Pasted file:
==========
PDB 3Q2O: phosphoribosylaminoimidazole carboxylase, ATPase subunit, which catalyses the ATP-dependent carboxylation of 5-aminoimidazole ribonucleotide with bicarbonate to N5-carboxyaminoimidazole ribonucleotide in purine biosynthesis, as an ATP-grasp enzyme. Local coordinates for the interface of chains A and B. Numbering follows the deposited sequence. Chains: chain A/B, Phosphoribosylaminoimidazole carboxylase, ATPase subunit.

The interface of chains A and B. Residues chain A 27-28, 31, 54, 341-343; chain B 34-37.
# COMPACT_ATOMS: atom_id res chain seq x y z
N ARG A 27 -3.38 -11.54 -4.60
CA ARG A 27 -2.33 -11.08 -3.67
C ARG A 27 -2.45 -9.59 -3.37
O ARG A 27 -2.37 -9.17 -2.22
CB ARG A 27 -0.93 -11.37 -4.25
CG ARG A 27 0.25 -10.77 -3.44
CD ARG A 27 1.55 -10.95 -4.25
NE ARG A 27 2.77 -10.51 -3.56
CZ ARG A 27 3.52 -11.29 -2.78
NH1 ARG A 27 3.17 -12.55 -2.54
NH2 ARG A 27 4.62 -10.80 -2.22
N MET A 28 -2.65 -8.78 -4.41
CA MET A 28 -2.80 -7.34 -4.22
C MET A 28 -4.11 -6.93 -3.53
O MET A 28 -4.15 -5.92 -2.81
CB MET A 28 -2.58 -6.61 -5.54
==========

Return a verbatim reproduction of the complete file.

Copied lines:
PDB 3Q2O: phosphoribosylaminoimidazole carboxylase, ATPase subunit, which catalyses the ATP-dependent carboxylation of 5-aminoimidazole ribonucleotide with bicarbonate to N5-carboxyaminoimidazole ribonucleotide in purine biosynthesis, as an ATP-grasp enzyme. Local coordinates for the interface of chains A and B. Numbering follows the deposited sequence. Chains: chain A/B, Phosphoribosylaminoimidazole carboxylase, ATPase subunit.

The interface of chains A and B. Residues chain A 27-28, 31, 54, 341-343; chain B 34-37.
# COMPACT_ATOMS: atom_id res chain seq x y z
N ARG A 27 -3.38 -11.54 -4.60
CA ARG A 27 -2.33 -11.08 -3.67
C ARG A 27 -2.45 -9.59 -3.37
O ARG A 27 -2.37 -9.17 -2.22
CB ARG A 27 -0.93 -11.37 -4.25
CG ARG A 27 0.25 -10.77 -3.44
CD ARG A 27 1.55 -10.95 -4.25
NE ARG A 27 2.77 -10.51 -3.56
CZ ARG A 27 3.52 -11.29 -2.78
NH1 ARG A 27 3.17 -12.55 -2.54
NH2 ARG A 27 4.62 -10.80 -2.22
N MET A 28 -2.65 -8.78 -4.41
CA MET A 28 -2.80 -7.34 -4.22
C MET A 28 -4.11 -6.93 -3.53
O MET A 28 -4.15 -5.92 -2.81
CB MET A 28 -2.58 -6.61 -5.54